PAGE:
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And as I wake, sweet music breathe
Above, about, or underneath,
Sent by fome fpirit to mortals' good,
Or th' unseen genius of the wood.
But let my due feet never fail
To walk the studious cloyster's pale,
And love the high embowed roof,
With ant que pillars malfy proof,
And storied windows richly dight,
Cafting a dim religious light.
There let the pealing organ blow,
To the full-voic'd quire below,
lo service high and anthems clear,
As may with sweetnels, through mine ear,
Diffolve me into ecitafies, '.
And bring all heav'n before mine eyes.
And may at last my weary age
Find out the peaceful hermitage,
The hairy gows and mofly cell,
Where I may át, and rightly fpell
Of every far that heav'n doth Sew
And every herb that fips the dew;
Till old experience do attain
To something like prophetic Arain.
These pleasures, Melancholy, give.
And I with thee will choose to live.

DRYDEN.

THE FOUR AGES.
From the First Book of Ovid's Metamorphoses.}

THE GOLDEN AGE. THE Golden Age was first; when man, yet new, ) No rule but uncorrupted reason knew; And with a native bent did good pursue. Unforc'd by punishment, unaw'd by fear, His words were simple, and his soul fincere : Needless was written law, where none oppress’d; The law of man was written in his breast : No fuppliant crowds before the judge appear'd; No court erected yet, nor cause was heard ; But all was fate, for conscience was their guard. The mountain-trees in distant prospect please, Ere yet the pine descended to the seas; Ere fails were spread, new oceans to explore; And happy inortals, unconcern'd for more, Confind their wishes to their native shore. No walls were yet, nor fence, nor moat, nor mound, Nor drum was heard, nor trumpet's angry found: Nor swords were forg'd; but void of care and crime, The soft creation flept away their time. The teeming earth, yet guiltless of the plough; And, unprovok'd, did fruitful stores allow : Content with food, wh ch nature freely bred, On wildings and on strawberries they led;

Cornels and bramble-berries gave the reft,
And falling acorns furnish'd out a feast.
The flow'rs, unsoun, in fields and meadows reign'd;
And western winds immortal spring mainta n’d.
lo following years the bearded corn ensu'd,
From earth, unask'd ; nor was that earth renewid.
From veins and vallies milk and nectar broke,
And honey sweating through the pores of oak.

THE SILVER AGE. But when good Saturn, hanifh'd from above, Was driv'n to hell, the world was under Jove. Succeeding times a Silver Age behold, Excelling brass, but more excell’d by gold. Then summer, autumn, winter, did appear, And spring was but a season of the year. The sun his annual course obliquely made, Good days contracted, and enlarg'd the bad. Then air with sultry heats began to glow, The wings of winds were clogg'd with ice and snow; And thiv'ring mortals into houses drivin, Sought Melter from th’inclemency of heav'n. Those houses'then were caves, or homely sheds, With twining ozier: fened and moss their beds. Then ploughs, for seed, the fruitful furrows broke, And oxen labour'd first beneath the yoke.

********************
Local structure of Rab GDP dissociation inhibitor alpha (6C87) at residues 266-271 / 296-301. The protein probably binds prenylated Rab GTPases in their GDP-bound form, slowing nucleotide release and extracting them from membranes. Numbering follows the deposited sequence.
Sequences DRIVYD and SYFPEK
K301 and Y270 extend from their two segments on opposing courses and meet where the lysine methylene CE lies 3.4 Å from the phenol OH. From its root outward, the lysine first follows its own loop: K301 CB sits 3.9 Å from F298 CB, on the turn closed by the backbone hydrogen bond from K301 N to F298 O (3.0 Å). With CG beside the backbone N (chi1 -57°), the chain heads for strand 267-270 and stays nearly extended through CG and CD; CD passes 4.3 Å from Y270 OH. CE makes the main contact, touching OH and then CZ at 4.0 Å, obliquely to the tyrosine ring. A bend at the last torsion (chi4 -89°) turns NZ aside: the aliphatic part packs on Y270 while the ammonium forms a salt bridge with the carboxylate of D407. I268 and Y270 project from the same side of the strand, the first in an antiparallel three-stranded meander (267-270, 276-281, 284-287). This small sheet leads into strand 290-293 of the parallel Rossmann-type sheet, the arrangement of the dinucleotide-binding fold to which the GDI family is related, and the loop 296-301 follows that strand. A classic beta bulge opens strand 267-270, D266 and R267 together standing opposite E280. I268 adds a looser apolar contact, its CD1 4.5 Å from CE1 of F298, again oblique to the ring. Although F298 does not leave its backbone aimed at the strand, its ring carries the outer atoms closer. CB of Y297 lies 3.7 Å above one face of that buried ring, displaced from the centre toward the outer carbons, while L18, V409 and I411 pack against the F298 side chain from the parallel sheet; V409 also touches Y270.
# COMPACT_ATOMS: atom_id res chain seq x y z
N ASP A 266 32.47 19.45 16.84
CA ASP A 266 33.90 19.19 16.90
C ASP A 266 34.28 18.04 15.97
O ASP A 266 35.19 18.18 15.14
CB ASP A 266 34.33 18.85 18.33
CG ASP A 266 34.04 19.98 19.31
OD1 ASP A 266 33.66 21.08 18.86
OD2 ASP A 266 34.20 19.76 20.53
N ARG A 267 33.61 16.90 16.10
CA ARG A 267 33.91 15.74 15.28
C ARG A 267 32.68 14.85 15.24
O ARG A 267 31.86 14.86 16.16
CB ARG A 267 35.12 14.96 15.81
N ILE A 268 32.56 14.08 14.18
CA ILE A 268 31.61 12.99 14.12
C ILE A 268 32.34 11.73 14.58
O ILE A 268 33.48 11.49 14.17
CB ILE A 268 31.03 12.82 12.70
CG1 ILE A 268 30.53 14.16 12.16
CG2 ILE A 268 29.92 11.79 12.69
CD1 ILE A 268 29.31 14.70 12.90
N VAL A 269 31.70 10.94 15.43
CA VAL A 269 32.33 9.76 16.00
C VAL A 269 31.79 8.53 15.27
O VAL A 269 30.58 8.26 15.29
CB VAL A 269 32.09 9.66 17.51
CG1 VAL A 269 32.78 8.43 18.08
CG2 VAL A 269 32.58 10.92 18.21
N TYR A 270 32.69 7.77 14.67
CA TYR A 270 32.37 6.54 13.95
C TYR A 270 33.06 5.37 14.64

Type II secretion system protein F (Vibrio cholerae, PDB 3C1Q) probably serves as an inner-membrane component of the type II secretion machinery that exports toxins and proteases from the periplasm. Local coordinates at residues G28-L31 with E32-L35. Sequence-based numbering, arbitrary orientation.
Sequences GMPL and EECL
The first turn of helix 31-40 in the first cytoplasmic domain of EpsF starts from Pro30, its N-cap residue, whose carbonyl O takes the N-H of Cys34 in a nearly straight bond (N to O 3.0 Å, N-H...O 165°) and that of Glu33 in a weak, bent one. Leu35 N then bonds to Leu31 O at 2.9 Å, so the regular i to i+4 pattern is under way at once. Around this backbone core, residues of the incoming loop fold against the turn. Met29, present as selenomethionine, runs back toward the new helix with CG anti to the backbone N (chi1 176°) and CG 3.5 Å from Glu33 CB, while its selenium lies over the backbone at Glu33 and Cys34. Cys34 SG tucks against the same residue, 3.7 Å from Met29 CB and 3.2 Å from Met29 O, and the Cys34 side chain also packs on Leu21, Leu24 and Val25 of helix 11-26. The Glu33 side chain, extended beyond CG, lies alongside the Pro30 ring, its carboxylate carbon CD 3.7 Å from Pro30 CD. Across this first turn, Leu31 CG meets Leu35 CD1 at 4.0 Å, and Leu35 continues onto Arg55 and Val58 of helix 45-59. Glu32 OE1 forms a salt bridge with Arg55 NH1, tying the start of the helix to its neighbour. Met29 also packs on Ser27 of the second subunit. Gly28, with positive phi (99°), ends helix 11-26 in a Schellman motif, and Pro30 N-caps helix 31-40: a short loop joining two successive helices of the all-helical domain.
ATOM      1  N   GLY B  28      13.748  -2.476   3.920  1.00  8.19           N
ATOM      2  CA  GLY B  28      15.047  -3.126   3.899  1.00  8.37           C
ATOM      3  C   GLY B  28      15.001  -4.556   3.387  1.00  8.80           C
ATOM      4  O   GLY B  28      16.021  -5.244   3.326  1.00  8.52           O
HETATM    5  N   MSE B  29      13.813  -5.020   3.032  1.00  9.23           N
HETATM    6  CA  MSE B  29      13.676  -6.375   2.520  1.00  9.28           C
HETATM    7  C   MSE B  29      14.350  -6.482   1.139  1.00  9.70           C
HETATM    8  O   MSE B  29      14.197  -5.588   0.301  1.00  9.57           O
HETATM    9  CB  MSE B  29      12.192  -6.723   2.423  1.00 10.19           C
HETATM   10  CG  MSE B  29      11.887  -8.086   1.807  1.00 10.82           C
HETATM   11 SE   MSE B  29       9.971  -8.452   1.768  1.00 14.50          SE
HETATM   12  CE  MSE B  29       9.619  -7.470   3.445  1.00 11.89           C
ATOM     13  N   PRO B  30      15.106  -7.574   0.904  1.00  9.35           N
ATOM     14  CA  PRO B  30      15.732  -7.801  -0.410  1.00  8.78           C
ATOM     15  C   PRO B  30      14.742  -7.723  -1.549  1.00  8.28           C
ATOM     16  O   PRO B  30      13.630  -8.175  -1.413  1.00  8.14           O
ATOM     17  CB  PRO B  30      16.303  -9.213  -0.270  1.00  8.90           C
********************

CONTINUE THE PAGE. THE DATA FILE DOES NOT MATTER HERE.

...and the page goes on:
THE BRAZEN AGE.

To this came next in course the Braven Age,
A warthe offspring, promp to bloody rage,
Not impious yet - --

THE IRON AGE. - HARD steel succeeded then; And stubborn as the metal were the men. Truth, Modesty, and Shame, the world forsook, Fraud, Avarice, and Force, their places took. Then fails were spread to every wind that blew, Raw were the sailors, and the depths were new ; Trees rudely hallow'd did the waves suftain; Ere ships in triumph plough'd the wat’ry plain. Then land-marks limited to each his right, For all before was common as the light. Nor was the ground alone requir'd to hear Her annual income to the crooked fare; But greedy mortals, rummaging her store, Digg'd from her entrails first the precious orc; Which next to hell the prudent Gods had laid; And that alluring ill to fight display'd. Thus cursed steel, and more accursed gold, Gave mischief birth, and made that mischief bold: And double death did wretched man invade, By steel affaulted, and by gold betray'd. Now (brandish'd weapons glittring in their hands), Mankind is broken loose froin moral bands. No rights of hospitality remain; The guest, by hun who harbour'd him is Nain : The fon-in-law pursues the father's life; The wife her husband murders, he the wife : The step-dame porfon for the fon prepares; The son inquires into his father's years. Faith flies, and Piety in exile mourns; And Justice, here opprest, to heav'n returns.

THE BEGINNING OF THE SECOND BOOK OF

LUCRETIUS.

"Tis pleasant safely to behold from fore
The rolling ship, and hear the tempeft roar :
Not that anuther's pain is our delight;
But pains unfelt produce the pleasing fight.
'Tis pleasant also, to behold from far,
The moving legions mingled in the war :
But inuch more sweet the lab’ring keps to guide,
To virtue's heights, with wisdoin well fupply'd,
And all the magazines of learning fortify'd:
From thence to look below on human kiad;
Bewilder'd in the maze of lite and blind :
To see vain fools ambitioudy contend,
For wit and pow'r; their last endeavours bend
T'outshine each other ; waste their time and health,
In search of honour, and pursuit of wealth.
O wretched man! in what a nift of life,
loclos'd with dangers and with noisy it rife,
He spends his little span; and over-feeds
His cramm'd defire, with more than nature needs!

For Nature wisely Itints our appetite,
· And craves no more than undisturb’d delight;
Which minds, unmix'd with cares and fcars, obtain;
A soul serene, a body void of pain.
So little this corporeal frame requires;
So bounded are our natural desires,
That wanting all, and setting pain afide,
With bare privation fenfe is satisfy'd.

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